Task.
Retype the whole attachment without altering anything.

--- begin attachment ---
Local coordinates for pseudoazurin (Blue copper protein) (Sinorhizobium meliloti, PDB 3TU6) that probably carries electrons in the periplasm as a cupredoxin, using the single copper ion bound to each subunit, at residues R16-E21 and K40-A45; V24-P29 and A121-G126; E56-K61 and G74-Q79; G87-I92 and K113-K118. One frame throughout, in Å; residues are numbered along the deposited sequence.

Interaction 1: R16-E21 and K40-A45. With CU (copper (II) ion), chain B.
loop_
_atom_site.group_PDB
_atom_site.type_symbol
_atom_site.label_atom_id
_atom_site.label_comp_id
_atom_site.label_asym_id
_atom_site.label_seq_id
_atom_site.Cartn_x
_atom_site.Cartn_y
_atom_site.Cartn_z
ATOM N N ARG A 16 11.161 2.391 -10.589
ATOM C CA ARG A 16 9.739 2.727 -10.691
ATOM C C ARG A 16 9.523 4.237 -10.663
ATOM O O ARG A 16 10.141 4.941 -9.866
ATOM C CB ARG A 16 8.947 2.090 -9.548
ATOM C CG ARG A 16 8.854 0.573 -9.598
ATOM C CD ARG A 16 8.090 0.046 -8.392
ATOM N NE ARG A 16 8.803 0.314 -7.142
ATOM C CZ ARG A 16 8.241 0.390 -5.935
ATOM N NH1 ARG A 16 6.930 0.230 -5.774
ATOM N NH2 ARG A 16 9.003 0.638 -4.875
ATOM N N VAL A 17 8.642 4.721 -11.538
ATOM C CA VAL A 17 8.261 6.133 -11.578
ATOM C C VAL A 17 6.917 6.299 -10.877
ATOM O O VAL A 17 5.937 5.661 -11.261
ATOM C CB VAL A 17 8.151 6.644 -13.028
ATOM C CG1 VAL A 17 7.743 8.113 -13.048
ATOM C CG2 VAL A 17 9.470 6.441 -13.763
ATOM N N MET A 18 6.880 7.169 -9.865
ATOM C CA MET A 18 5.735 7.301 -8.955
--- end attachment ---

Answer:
Local coordinates for pseudoazurin (Blue copper protein) (Sinorhizobium meliloti, PDB 3TU6) that probably carries electrons in the periplasm as a cupredoxin, using the single copper ion bound to each subunit, at residues R16-E21 and K40-A45; V24-P29 and A121-G126; E56-K61 and G74-Q79; G87-I92 and K113-K118. One frame throughout, in Å; residues are numbered along the deposited sequence.

Interaction 1: R16-E21 and K40-A45. With CU (copper (II) ion), chain B.
loop_
_atom_site.group_PDB
_atom_site.type_symbol
_atom_site.label_atom_id
_atom_site.label_comp_id
_atom_site.label_asym_id
_atom_site.label_seq_id
_atom_site.Cartn_x
_atom_site.Cartn_y
_atom_site.Cartn_z
ATOM N N ARG A 16 11.161 2.391 -10.589
ATOM C CA ARG A 16 9.739 2.727 -10.691
ATOM C C ARG A 16 9.523 4.237 -10.663
ATOM O O ARG A 16 10.141 4.941 -9.866
ATOM C CB ARG A 16 8.947 2.090 -9.548
ATOM C CG ARG A 16 8.854 0.573 -9.598
ATOM C CD ARG A 16 8.090 0.046 -8.392
ATOM N NE ARG A 16 8.803 0.314 -7.142
ATOM C CZ ARG A 16 8.241 0.390 -5.935
ATOM N NH1 ARG A 16 6.930 0.230 -5.774
ATOM N NH2 ARG A 16 9.003 0.638 -4.875
ATOM N N VAL A 17 8.642 4.721 -11.538
ATOM C CA VAL A 17 8.261 6.133 -11.578
ATOM C C VAL A 17 6.917 6.299 -10.877
ATOM O O VAL A 17 5.937 5.661 -11.261
ATOM C CB VAL A 17 8.151 6.644 -13.028
ATOM C CG1 VAL A 17 7.743 8.113 -13.048
ATOM C CG2 VAL A 17 9.470 6.441 -13.763
ATOM N N MET A 18 6.880 7.169 -9.865
ATOM C CA MET A 18 5.735 7.301 -8.955